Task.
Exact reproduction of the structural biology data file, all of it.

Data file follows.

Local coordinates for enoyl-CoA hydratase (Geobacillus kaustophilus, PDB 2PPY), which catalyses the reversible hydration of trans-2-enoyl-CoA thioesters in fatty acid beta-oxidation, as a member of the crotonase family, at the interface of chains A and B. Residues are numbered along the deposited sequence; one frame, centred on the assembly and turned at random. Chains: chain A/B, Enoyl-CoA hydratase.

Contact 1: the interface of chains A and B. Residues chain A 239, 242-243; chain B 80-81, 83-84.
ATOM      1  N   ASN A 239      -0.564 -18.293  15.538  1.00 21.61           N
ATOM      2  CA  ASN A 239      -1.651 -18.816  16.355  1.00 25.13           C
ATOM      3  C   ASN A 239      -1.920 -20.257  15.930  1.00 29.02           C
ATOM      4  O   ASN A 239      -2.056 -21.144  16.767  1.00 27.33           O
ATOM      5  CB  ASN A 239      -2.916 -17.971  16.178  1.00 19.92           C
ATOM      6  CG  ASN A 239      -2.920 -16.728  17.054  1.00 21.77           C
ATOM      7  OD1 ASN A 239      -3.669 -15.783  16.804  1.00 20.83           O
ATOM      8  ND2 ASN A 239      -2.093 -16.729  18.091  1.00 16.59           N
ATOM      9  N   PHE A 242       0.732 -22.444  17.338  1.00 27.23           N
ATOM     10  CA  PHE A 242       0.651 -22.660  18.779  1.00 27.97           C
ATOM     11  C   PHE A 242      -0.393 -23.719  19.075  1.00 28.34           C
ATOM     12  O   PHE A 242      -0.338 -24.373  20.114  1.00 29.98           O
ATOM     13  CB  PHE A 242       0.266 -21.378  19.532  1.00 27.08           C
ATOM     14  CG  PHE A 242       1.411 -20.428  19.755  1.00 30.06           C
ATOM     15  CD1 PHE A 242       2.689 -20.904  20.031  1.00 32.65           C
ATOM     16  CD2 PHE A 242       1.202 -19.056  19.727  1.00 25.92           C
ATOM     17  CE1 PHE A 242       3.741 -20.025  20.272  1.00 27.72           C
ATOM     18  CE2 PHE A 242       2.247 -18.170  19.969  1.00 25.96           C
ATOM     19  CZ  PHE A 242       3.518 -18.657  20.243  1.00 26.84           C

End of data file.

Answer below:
Local coordinates for enoyl-CoA hydratase (Geobacillus kaustophilus, PDB 2PPY), which catalyses the reversible hydration of trans-2-enoyl-CoA thioesters in fatty acid beta-oxidation, as a member of the crotonase family, at the interface of chains A and B. Residues are numbered along the deposited sequence; one frame, centred on the assembly and turned at random. Chains: chain A/B, Enoyl-CoA hydratase.

Contact 1: the interface of chains A and B. Residues chain A 239, 242-243; chain B 80-81, 83-84.
ATOM      1  N   ASN A 239      -0.564 -18.293  15.538  1.00 21.61           N
ATOM      2  CA  ASN A 239      -1.651 -18.816  16.355  1.00 25.13           C
ATOM      3  C   ASN A 239      -1.920 -20.257  15.930  1.00 29.02           C
ATOM      4  O   ASN A 239      -2.056 -21.144  16.767  1.00 27.33           O
ATOM      5  CB  ASN A 239      -2.916 -17.971  16.178  1.00 19.92           C
ATOM      6  CG  ASN A 239      -2.920 -16.728  17.054  1.00 21.77           C
ATOM      7  OD1 ASN A 239      -3.669 -15.783  16.804  1.00 20.83           O
ATOM      8  ND2 ASN A 239      -2.093 -16.729  18.091  1.00 16.59           N
ATOM      9  N   PHE A 242       0.732 -22.444  17.338  1.00 27.23           N
ATOM     10  CA  PHE A 242       0.651 -22.660  18.779  1.00 27.97           C
ATOM     11  C   PHE A 242      -0.393 -23.719  19.075  1.00 28.34           C
ATOM     12  O   PHE A 242      -0.338 -24.373  20.114  1.00 29.98           O
ATOM     13  CB  PHE A 242       0.266 -21.378  19.532  1.00 27.08           C
ATOM     14  CG  PHE A 242       1.411 -20.428  19.755  1.00 30.06           C
ATOM     15  CD1 PHE A 242       2.689 -20.904  20.031  1.00 32.65           C
ATOM     16  CD2 PHE A 242       1.202 -19.056  19.727  1.00 25.92           C
ATOM     17  CE1 PHE A 242       3.741 -20.025  20.272  1.00 27.72           C
ATOM     18  CE2 PHE A 242       2.247 -18.170  19.969  1.00 25.96           C
ATOM     19  CZ  PHE A 242       3.518 -18.657  20.243  1.00 26.84           C